Placenta Accreta, Birth Injury, and Medical Malpractice
Placenta accreta is a condition in which the placenta does not properly separate from the uterus during labor and delivery because it has grown too deeply into the uterine wall (1). This condition is usually diagnosed during a routine prenatal ultrasound. If undetected and not properly treated, placenta accreta can cause severe hemorrhages, which can pose a serious health threat to both mother and child.
- What is the placenta?
- Signs of placenta accreta
- Risk factors for placenta accreta
- Risks associated with placenta accreta: the mother
- Risks associated with placenta accreta: the baby
- Management of placenta accreta
- Legal help for birth injuries from mismanaged placenta accreta
What is the placenta?
The placenta is an organ that transports oxygen and nutrients from the mother to the baby and removes waste from the baby during pregnancy. In a normal pregnancy, the placenta is attached to the wall of the uterus until birth. Once the baby is delivered, the placenta then naturally separates from the uterine wall and leaves the body through the birth canal in the period called afterbirth (2). Sometimes, however, the placenta is unable to detach properly because it is too deeply attached to the uterine wall. There are three complications in which the placenta becomes too deeply attached. These include placenta accreta (when the placenta attaches too deeply to the uterine wall), placenta increta (when the placenta penetrates the uterine wall and attaches to the uterine muscle), and placenta percreta (when the placenta pushes through the uterine wall entirely and attaches to a different organ). Roughly 1 in 2,500 pregnancies experiences one of these placental conditions.
Placenta accreta is the most common of the three attachment complications, and it occurs in 75% of cases of abnormal placental attachment (1). Placenta accreta is a serious complication, as it can cause severe blood loss, which can impact the health of both mother and child.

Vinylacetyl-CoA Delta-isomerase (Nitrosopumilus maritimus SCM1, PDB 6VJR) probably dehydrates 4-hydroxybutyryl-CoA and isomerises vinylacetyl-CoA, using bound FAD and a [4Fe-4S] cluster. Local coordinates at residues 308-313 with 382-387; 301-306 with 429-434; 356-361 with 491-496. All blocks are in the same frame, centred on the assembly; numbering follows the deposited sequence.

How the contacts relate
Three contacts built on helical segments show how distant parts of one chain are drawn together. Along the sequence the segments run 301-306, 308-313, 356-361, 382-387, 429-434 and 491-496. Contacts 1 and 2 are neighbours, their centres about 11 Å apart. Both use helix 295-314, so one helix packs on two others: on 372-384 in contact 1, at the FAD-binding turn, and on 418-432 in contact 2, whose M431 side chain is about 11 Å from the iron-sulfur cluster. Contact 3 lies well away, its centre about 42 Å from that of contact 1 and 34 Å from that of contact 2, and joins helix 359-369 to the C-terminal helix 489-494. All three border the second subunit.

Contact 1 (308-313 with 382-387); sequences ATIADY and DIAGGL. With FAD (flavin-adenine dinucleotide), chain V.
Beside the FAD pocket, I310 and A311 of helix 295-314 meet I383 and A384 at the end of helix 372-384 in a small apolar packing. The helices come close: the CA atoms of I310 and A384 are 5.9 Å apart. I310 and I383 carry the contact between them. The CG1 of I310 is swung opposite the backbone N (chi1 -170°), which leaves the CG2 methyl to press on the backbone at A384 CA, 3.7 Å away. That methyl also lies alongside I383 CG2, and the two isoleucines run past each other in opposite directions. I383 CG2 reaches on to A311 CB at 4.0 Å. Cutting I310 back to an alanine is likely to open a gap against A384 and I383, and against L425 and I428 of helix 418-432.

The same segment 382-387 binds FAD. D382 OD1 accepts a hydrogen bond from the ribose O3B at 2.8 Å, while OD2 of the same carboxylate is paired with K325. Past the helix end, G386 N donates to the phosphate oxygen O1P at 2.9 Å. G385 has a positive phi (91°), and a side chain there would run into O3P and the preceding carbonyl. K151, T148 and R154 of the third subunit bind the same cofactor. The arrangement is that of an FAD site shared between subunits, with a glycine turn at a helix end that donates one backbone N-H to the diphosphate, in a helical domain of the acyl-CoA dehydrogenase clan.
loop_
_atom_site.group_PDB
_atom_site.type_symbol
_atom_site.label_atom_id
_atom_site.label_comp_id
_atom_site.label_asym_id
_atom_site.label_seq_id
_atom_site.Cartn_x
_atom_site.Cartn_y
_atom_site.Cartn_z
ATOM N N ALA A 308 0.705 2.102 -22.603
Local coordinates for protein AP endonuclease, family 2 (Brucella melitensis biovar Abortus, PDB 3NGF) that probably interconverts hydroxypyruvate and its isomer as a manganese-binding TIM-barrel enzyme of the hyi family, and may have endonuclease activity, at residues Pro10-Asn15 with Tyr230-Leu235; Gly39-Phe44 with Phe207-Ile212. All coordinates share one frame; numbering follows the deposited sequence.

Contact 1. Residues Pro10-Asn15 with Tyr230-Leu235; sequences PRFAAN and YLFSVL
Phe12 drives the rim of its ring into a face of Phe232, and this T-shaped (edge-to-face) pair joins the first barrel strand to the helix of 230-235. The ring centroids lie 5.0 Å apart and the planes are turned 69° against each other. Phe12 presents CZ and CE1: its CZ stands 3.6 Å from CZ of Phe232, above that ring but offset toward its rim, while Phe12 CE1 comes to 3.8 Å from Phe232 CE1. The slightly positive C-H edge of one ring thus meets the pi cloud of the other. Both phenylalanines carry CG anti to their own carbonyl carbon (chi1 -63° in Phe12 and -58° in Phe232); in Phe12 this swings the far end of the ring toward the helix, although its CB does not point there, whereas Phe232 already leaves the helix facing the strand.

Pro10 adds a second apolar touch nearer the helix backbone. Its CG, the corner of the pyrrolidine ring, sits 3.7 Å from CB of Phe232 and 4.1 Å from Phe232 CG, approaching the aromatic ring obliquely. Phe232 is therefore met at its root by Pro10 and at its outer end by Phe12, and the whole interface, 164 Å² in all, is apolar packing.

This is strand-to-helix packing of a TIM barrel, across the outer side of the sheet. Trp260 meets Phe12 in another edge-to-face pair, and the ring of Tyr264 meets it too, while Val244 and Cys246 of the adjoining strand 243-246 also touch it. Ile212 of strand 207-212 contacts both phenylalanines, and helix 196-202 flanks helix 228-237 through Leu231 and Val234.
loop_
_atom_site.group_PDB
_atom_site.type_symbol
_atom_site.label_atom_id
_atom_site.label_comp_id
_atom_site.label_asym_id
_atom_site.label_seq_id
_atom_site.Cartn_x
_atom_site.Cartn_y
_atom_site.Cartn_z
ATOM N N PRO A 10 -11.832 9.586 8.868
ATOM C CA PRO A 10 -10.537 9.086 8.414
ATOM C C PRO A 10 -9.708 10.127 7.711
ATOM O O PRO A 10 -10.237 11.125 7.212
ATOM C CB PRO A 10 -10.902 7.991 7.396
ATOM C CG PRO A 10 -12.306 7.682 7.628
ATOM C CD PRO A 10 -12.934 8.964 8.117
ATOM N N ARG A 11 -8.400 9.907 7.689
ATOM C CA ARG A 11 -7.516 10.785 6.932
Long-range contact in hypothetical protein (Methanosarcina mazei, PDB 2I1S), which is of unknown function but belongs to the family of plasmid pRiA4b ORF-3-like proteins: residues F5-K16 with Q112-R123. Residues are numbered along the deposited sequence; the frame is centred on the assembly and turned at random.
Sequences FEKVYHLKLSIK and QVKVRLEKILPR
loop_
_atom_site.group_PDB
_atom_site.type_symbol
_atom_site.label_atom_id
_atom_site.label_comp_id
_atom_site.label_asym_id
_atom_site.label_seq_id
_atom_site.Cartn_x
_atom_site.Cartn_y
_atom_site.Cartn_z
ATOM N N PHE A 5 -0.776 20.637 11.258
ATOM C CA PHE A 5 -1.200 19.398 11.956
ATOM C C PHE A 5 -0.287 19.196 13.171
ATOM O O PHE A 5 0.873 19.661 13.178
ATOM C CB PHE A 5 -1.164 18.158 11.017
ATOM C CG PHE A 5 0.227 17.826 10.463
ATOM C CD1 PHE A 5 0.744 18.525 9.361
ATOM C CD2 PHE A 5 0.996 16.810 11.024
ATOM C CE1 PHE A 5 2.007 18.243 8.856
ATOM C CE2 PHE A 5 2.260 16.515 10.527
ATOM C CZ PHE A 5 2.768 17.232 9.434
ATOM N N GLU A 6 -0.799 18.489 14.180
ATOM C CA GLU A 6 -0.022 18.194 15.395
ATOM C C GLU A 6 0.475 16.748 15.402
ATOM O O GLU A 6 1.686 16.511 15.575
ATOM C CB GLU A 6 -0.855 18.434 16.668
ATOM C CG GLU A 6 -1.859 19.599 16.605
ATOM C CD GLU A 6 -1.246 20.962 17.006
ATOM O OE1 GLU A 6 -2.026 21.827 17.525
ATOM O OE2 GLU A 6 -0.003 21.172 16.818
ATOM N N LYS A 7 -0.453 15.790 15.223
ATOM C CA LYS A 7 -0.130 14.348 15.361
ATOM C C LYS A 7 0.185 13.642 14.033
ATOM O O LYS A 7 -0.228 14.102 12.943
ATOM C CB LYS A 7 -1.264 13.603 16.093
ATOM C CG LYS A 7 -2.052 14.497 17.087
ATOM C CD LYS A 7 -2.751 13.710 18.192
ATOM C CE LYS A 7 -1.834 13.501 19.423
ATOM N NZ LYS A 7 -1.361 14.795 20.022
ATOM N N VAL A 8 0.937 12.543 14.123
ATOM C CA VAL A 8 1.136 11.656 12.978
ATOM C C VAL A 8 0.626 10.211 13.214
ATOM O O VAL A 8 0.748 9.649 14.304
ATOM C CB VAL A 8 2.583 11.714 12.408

Signs of placenta accreta
Many women with placenta accreta do not experience any signs or symptoms. However, women may experience bleeding during pregnancy, especially during their third trimester. If you experience any bleeding during your pregnancy, please consult with a medical professional immediately. It is critical that medical personnel detect, diagnose, and properly manage any bleeding during pregnancy.
Placenta accreta is usually diagnosed during the prenatal period when medical practitioners conduct routine ultrasounds (1). For this reason, it is imperative that medical professionals administer ultrasounds on a regular basis and interpret them meticulously. Additionally, if the doctor suspects placental complications, but is not certain, they may request a magnetic resonance imaging (MRI) be done as an adjunctive diagnostic tool (4).
Risk factors for placenta accreta
Women are more likely to develop placenta accreta if they have experienced:
- Multiple pregnancy (a pregnancy with more than one baby)
- Advanced maternal age (pregnancy over the age of 35)
- Previous uterine surgery
- Previous cesarean deliveries
- Previous births (the chances of developing placenta accreta increase with the number of times a woman gives birth) (4)
- Placental placement issues like placenta previa (if the placenta partially or completely covers the cervix or sits lower in the uterus, the risk of placenta accreta increases) (4)
Risks and complications associated with placenta accreta: the mother
Under normal circumstances, the placenta will separate from the uterine wall completely during a vaginal delivery. In placenta accreta, this separation can cause heavy bleeding, or hemorrhaging, in the mother. Hemorrhages can cause life-threatening blood loss and severe drops in blood pressure (1).
Hemorrhaging in the mother can also lead to other complications, including disseminated intravascular coagulopathy (the inability for the blood to clot normally), kidney failure, lung failure, or the need for a blood transfusion (4).